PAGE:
The location of Primeiras and Segundas on Mozambique’s northern coast.
Image: Protected Planet)
Local fishermen in Primeiras and Segundas.
(Image: World Wildlife Fund)
• Lécio Munguambe
Communications officer, WWF Mozambique
+258 21 48 31 21
Mozambique’s pristine Primeiras and Segundas coastal belt is now formally under conservation, thanks to the recent proclamation of Africa’s biggest marine protected area (MPA).
Known as the Primeiras and Segundas archipelagos, the MPA covers almost 10 500 square kilometres – about one and a half million hectares. It’s the second major conservation area in the country to be declared within the last two years, after the creation of the Lake Niassa reserve in mid-2011.
The proclamation came as a result of eight years’ work by the World Wide Fund for Nature’s (WWF) Mozambique chapter together with humanitarian agency Co-operative for Assistance and Relief Everywhere (Care), academia and the country’s government.
This vast area, located in the north of the country between the Nampula and Zambézia provinces, encompasses ten islands – five for Primeiras and five for Segundas – as well as mangrove forests that contain eight species, vibrant coral reefs, shrimp, fish and seabird breeding sites and seagrass ecosystems.
It’s a nesting ground for sooty terns and the vulnerable dugong, and is home to five of the world’s seven marine turtle species, as well as the mysterious coelacanth. This makes it ecologically sensitive and significant.
But in recent years fish stocks have dropped because of exploitation by local communities as well as commercial ventures, and unauthorised tourism was also taking its toll. Time was running out for Primeiras and Segundas, until conservation authorities stepped in to educate the community about protecting this precious natural resource.
Sustainable fishing introduced
Thanks to fishing associations formed within communities and driven by WWF and Care, locals now understand the importance of securing their food supply and income, as well as those of generations to come.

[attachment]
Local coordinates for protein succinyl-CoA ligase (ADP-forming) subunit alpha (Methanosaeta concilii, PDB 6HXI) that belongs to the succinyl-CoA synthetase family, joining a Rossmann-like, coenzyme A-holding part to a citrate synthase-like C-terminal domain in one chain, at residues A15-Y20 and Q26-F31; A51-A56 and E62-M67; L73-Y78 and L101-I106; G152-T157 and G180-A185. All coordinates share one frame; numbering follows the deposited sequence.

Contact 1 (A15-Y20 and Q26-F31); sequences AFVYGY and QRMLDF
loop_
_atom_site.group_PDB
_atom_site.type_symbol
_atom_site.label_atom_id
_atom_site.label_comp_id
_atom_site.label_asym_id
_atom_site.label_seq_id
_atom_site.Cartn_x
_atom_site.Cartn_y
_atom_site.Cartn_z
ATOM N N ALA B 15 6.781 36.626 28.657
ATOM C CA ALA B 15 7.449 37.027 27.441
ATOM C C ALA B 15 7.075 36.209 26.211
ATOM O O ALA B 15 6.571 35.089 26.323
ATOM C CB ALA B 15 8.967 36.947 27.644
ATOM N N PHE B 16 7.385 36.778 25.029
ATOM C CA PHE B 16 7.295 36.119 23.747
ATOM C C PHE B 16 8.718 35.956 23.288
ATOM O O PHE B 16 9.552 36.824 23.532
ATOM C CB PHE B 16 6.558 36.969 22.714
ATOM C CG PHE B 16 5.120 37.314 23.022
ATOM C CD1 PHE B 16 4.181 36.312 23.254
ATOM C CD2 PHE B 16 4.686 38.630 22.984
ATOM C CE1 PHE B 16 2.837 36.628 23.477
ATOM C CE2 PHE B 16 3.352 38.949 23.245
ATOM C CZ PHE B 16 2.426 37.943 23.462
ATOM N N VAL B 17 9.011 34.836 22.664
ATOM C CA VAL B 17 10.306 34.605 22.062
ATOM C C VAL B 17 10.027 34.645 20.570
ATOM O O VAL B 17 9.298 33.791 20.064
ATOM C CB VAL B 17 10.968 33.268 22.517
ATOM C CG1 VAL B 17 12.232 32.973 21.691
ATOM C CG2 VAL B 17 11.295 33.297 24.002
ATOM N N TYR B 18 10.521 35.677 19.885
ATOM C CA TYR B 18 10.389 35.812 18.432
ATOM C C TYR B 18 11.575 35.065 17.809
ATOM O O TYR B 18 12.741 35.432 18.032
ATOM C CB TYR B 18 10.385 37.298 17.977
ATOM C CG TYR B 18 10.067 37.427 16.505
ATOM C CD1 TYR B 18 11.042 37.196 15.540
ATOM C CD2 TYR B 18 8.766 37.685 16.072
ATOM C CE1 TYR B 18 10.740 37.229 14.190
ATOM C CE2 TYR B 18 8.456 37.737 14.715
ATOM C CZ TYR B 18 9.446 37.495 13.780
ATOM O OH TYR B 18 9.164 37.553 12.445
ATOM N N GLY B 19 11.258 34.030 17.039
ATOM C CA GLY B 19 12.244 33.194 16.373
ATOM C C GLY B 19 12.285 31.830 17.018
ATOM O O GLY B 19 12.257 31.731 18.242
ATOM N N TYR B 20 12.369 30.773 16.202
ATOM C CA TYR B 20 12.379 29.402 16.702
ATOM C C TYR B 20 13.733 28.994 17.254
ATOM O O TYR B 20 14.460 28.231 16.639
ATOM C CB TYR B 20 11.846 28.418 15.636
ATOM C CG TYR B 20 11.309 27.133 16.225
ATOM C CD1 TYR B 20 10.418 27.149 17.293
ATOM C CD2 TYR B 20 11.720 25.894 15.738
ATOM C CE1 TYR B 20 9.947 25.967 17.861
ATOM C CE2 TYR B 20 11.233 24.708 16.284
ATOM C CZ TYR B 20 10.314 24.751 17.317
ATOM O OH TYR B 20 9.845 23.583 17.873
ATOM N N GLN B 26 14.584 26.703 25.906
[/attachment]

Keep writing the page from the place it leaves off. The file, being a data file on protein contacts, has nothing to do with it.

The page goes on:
The formation of associations has also, in some cases, facilitated access to finance, which in turn has helped to start up small enterprises such as a ferry between the islands and the nearby coastal city of Angoche. One fishing association is helping its women to become more literate so that they can play a bigger role in the new set-up.
Through education, by creating no-fish zones, by facilitating greater access to markets for fishing associations, and by introducing sustainable agriculture and mariculture techniques, the Primeiras and Segundas Sustainable Livelihood project has brought this natural trove back from the brink. For instance, communities have been encouraged to return accidentally captured adult turtles to the sea and to stop eating turtle eggs and meat.
“We won a victory today with the declaration of Primeiras and Segundas,” said Caroline Simmonds of the WWF-US’s Coastal East Africa programme, in a statement. “The declaration is an incredible achievement for both marine conservation and the people who depend on these resources. Mozambique’s coast feeds hundreds of thousands of people.”
Florêncio Marerua, country director of WWF Mozambique, added: “This is a very important step in our effort to achieve the conservation and sustainable management of Mozambique’s marine and coastal resources, as this adds a globally significant area to the network of marine protected areas along the country’s coast.”
He said that the organisation was excited about the fact that the area was saved because of collaboration between citizens, NGOs, academia and government, which is reportedly still drafting management plan for the new MPA.
Helping to protect the world’s oceans
According to WWF, Primeiras and Segundas contains the most abundant, diverse and robust hard and soft coral community in the country. Other marine treasures include its underwater caverns, colourful marine life, and mangrove and seagrass plant life.
Coral reefs around the world – including Australia’s iconic Great Barrier Reef – have come under threat from bleaching, a phenomenon that occurs when coral expel the symbiotic unicellular algae, known as zooxanthellae, that live in their tissues. This turns the coral white. It’s caused by a number of factors that include changes in salinity, bacterial infections or exposure to air, but most commonly because of changes in water temperature.
However, apart from an incident in 2009, the coral in Primeiras and Segundas have escaped this threat because of cold water that wells up from the sea floor.
“The proclamation is a significant contribution by Mozambique to safeguarding the future of the world’s marine environment more generally,” said John Tanzer, director of WWF’s Global Marine programme.